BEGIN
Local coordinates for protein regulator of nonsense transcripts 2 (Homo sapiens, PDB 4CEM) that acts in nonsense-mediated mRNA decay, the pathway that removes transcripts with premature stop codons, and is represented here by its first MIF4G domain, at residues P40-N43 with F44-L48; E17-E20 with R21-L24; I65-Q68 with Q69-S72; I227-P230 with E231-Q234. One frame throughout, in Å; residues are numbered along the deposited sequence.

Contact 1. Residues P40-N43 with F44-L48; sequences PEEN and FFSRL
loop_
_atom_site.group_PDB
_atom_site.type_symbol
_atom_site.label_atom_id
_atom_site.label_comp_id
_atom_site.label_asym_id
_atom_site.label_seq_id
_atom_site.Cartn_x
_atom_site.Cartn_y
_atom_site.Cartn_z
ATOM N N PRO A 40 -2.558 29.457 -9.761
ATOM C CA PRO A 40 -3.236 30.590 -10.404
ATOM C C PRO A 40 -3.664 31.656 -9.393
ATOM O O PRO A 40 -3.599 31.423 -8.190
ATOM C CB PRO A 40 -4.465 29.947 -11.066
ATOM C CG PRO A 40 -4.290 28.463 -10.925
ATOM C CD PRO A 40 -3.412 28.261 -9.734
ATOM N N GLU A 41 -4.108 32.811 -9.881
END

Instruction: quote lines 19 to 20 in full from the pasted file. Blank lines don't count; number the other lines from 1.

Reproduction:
ATOM C CD PRO A 40 -3.412 28.261 -9.734
ATOM N N GLU A 41 -4.108 32.811 -9.881